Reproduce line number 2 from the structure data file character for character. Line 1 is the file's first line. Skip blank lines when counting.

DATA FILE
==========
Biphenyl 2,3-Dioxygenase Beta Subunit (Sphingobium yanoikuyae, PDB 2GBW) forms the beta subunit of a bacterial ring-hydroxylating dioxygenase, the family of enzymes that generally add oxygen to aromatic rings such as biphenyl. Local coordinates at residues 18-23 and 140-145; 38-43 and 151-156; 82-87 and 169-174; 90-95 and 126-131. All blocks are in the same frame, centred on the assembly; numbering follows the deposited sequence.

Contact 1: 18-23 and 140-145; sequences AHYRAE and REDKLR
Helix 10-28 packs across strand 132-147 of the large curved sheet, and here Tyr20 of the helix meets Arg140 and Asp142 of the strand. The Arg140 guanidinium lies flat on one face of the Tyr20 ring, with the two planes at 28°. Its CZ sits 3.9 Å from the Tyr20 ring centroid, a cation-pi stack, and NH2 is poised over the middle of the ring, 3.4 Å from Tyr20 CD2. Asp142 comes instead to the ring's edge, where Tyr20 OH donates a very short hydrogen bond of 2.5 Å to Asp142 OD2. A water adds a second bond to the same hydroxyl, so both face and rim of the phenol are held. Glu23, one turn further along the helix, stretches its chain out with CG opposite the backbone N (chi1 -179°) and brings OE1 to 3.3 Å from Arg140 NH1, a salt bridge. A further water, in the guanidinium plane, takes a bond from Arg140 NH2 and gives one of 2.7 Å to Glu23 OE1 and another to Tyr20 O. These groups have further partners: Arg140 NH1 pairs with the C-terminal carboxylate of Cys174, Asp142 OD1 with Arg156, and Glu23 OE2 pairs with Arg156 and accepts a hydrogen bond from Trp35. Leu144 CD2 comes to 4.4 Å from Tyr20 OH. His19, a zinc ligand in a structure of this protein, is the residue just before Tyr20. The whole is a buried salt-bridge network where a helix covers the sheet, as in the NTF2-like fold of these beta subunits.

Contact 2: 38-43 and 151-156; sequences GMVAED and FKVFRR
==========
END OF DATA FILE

Contact 1: 18-23 and 140-145; sequences AHYRAE and REDKLR